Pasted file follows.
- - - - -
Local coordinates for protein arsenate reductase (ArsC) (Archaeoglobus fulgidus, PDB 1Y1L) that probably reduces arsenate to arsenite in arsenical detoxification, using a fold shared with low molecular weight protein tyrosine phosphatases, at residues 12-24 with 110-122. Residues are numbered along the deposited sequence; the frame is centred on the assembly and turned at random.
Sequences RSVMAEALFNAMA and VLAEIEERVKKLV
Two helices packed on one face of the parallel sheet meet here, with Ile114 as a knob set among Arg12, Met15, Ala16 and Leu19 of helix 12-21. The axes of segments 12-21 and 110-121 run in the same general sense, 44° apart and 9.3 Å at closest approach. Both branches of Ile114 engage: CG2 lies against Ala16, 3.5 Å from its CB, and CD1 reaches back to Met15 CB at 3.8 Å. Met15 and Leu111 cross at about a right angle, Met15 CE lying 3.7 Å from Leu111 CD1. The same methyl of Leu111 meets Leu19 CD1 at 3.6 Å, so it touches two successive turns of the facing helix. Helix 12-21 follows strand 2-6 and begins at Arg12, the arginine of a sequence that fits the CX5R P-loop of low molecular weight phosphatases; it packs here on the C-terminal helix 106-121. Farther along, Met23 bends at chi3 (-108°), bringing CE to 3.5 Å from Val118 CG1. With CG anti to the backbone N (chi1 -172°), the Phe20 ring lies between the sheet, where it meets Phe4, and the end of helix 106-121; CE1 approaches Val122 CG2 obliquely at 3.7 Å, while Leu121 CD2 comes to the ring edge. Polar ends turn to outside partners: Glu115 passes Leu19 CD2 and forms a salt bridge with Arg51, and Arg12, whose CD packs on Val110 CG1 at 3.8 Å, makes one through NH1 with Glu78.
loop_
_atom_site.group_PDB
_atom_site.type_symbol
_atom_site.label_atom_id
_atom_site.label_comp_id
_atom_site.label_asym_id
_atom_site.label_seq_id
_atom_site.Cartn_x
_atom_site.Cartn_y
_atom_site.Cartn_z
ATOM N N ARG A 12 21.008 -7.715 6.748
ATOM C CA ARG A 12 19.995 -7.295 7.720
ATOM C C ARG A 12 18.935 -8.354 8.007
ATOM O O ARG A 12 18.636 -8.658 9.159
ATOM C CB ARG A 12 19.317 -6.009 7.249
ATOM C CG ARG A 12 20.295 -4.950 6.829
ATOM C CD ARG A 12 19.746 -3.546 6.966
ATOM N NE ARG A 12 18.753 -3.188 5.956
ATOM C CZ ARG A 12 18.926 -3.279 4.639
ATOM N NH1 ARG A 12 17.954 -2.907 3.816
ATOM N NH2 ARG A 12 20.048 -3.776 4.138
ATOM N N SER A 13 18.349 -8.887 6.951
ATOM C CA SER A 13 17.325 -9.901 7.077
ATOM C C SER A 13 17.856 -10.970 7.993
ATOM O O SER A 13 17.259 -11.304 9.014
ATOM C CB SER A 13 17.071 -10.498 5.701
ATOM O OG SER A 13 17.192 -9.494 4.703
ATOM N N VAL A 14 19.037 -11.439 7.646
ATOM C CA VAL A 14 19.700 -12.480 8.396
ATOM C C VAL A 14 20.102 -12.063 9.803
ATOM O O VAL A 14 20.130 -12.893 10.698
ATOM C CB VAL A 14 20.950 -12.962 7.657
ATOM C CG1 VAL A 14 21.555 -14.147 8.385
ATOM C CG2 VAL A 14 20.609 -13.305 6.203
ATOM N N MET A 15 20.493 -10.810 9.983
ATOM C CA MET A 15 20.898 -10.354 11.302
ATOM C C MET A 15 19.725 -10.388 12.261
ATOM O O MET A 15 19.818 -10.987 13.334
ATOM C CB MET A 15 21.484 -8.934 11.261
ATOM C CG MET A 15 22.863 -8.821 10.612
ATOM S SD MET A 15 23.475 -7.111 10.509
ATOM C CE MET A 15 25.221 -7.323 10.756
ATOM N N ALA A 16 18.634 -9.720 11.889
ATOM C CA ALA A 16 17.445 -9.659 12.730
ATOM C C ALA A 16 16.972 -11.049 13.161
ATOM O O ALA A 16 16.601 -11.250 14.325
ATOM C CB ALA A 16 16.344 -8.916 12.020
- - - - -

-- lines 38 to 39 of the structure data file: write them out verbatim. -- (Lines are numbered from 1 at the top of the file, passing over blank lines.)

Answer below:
ATOM N N MET A 15 20.493 -10.810 9.983
ATOM C CA MET A 15 20.898 -10.354 11.302